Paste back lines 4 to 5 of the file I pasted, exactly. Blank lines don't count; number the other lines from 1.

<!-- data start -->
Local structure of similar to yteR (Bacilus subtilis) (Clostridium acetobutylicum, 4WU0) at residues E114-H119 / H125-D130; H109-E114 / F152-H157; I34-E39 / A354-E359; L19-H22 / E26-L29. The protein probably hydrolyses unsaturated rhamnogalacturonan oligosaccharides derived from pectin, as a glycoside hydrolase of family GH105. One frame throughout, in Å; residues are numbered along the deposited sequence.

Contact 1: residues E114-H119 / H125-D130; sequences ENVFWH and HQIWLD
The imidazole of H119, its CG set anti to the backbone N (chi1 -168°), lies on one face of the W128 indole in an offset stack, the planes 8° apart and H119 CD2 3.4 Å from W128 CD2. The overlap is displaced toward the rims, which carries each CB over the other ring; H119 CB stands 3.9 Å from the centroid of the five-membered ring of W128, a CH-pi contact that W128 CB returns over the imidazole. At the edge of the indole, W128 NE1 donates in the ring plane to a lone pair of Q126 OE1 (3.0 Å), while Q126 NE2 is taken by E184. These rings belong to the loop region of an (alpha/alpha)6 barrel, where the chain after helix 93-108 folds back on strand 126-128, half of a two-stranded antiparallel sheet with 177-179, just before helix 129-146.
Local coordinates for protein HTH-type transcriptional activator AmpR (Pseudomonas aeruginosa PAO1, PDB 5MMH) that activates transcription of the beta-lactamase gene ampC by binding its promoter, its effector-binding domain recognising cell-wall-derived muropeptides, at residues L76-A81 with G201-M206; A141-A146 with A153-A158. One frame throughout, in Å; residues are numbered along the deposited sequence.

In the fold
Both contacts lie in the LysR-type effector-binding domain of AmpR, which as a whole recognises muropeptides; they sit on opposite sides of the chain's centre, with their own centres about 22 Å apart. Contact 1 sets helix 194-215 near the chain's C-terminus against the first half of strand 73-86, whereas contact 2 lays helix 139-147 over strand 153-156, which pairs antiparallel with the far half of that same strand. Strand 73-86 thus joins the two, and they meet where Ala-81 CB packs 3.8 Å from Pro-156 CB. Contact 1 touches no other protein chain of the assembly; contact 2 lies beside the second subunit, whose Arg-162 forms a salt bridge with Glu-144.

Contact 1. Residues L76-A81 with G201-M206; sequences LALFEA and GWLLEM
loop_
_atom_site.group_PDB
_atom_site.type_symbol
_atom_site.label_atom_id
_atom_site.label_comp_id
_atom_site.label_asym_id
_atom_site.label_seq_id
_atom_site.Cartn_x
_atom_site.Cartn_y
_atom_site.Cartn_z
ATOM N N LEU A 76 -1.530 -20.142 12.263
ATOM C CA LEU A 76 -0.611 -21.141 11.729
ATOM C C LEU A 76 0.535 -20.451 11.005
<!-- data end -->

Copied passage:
Local coordinates for protein HTH-type transcriptional activator AmpR (Pseudomonas aeruginosa PAO1, PDB 5MMH) that activates transcription of the beta-lactamase gene ampC by binding its promoter, its effector-binding domain recognising cell-wall-derived muropeptides, at residues L76-A81 with G201-M206; A141-A146 with A153-A158. One frame throughout, in Å; residues are numbered along the deposited sequence.

In the fold